A Bit of Less Bad Than Usual News About the Arctic
A giant iceberg floats amongst sea ice floes off the coast of Greenland, as seen throughout an aerial survey on April 21, 2018. (Source: NASA/Linette Boisvert)
Ordinarily, I would not be buoyed by information that an expanse of Arctic sea ice the measurement of Arizona and Nevada has gone lacking.
But given the state of the world proper now, I’m taking a tiny measure of solace in the newest evaluation of Arctic sea ice situations, launched yesteray by the National Snow and Ice Data Center. It exhibits that the area’s floating lid of ice seemingly reached its annual most extent on March fifth, measuring ‘simply’ eleventh lowest in the satellite tv for pc document, which stretches again to 1979.
This 12 months’s most extent is 228,000 sq. miles beneath the 1981 to 2010 common, in accordance with the NSIDC’s preliminary evaluation. (In the curiosity of full disclosure, the NSIDC relies at the University of Colorado, the place I work as Director of the Center for Environmental Journalism.)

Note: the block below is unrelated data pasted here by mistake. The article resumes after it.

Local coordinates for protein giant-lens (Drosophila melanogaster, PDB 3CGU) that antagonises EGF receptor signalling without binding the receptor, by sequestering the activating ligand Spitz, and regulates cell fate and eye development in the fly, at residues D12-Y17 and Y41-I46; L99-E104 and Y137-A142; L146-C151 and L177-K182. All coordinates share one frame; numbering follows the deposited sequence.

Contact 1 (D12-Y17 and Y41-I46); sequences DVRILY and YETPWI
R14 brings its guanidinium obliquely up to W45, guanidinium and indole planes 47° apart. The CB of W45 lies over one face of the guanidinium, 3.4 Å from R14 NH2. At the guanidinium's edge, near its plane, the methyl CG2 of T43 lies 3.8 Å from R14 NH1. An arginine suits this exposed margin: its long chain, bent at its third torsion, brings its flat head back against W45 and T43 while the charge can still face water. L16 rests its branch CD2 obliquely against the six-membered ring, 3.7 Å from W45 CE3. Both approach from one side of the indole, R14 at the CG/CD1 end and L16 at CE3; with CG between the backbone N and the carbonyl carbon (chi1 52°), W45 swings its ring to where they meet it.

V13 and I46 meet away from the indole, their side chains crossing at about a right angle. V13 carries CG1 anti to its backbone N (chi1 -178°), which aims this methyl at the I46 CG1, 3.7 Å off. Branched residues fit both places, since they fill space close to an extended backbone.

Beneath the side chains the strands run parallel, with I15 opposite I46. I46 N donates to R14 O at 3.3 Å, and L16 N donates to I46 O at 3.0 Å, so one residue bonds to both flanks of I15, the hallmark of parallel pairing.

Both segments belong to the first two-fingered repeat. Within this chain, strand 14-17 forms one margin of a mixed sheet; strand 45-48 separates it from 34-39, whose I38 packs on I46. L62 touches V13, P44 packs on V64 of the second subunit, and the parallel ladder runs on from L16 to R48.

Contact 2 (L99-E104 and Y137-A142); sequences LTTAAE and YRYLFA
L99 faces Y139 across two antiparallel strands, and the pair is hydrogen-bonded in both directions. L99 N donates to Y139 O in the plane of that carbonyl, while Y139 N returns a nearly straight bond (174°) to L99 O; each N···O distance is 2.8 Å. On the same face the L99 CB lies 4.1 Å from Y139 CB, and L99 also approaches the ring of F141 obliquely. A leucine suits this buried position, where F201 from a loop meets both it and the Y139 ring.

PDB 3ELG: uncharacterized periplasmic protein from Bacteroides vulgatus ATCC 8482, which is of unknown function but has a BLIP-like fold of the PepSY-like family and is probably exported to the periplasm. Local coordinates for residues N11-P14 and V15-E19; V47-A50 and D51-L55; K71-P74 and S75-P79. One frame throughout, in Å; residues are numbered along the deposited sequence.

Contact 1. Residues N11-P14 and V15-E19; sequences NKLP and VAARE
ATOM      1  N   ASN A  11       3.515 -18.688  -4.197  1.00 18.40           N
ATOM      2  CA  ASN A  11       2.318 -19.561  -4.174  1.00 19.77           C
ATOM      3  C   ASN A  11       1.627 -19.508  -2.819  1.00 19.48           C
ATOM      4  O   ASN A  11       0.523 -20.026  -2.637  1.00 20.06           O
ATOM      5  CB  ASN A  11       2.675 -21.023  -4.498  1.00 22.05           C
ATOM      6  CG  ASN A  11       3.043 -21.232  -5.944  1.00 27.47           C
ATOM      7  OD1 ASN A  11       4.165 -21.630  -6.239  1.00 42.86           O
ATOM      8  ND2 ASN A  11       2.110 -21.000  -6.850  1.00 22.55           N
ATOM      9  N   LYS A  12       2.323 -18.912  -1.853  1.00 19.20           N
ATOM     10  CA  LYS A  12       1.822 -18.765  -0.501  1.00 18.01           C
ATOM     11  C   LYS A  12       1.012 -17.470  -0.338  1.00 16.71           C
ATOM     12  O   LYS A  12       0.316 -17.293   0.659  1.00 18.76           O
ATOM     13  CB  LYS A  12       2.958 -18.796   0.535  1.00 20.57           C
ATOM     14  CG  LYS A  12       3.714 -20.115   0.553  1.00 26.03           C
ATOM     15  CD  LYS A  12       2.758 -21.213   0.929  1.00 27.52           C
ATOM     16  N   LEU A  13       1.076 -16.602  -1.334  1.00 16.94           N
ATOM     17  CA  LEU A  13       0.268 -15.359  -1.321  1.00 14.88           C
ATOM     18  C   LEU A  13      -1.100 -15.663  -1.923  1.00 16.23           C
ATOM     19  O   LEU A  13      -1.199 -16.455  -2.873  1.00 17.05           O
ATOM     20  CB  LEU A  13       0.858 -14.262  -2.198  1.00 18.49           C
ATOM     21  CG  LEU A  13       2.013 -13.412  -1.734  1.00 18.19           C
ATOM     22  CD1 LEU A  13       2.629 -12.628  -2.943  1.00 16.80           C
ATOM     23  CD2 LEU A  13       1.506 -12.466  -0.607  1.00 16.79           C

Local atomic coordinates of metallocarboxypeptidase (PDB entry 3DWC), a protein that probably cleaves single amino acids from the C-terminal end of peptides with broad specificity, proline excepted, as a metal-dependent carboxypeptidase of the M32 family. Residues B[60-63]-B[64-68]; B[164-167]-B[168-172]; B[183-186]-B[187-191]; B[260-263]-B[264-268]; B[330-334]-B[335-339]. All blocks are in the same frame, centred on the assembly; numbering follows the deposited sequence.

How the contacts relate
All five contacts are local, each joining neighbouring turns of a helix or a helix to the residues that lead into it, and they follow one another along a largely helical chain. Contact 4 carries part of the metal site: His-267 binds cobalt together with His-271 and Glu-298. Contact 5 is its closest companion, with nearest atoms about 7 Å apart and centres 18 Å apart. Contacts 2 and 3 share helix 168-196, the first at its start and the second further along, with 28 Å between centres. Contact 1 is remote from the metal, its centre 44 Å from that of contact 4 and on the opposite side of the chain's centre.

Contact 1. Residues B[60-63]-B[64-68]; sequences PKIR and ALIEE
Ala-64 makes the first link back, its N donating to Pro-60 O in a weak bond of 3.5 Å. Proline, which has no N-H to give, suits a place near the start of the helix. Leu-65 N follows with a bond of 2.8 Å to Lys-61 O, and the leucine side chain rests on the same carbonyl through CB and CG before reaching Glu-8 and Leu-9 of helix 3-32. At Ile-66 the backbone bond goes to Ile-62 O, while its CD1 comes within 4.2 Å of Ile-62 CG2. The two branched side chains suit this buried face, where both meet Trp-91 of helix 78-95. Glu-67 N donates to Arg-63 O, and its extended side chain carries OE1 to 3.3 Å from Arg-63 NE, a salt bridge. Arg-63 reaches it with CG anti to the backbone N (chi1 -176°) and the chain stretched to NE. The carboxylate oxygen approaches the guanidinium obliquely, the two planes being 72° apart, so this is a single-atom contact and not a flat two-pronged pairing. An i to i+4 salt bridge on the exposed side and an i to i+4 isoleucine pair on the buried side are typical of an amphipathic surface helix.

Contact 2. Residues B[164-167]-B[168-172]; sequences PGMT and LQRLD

The geographic extent of sea ice in the Arctic on March 5, 2020 reached 5.81 million sq. miles — seemingly the most extent for the 12 months. The orange line exhibits the 1981 to 2010 common extent for that day. (Source: National Snow and Ice Data Center)
With the annual most extent reached, Arctic sea ice is now beginning to shrink as temperatures heat. This seemingly will culminate in September when the annual sea ice minimal normally is reached.
Lest you assume that the present not-as-bad-as-it-could-have-been information portends one thing not so unhealthy in September, the NSIDC affords this warning: “the specific maximum extent of sea ice in any given year does not correlate to the minimum extent.”
That’s largely as a result of summer time climate is essentially reponsible for a way low the ice extent will go, culminating in the September minimal. We’ll simply should see how issues go in the coming months.
One factor is definite: Despite any month-to-month ups and downs in sea ice cowl relative to the common, the long-term development for each month of the 12 months is down, because of human-caused local weather change.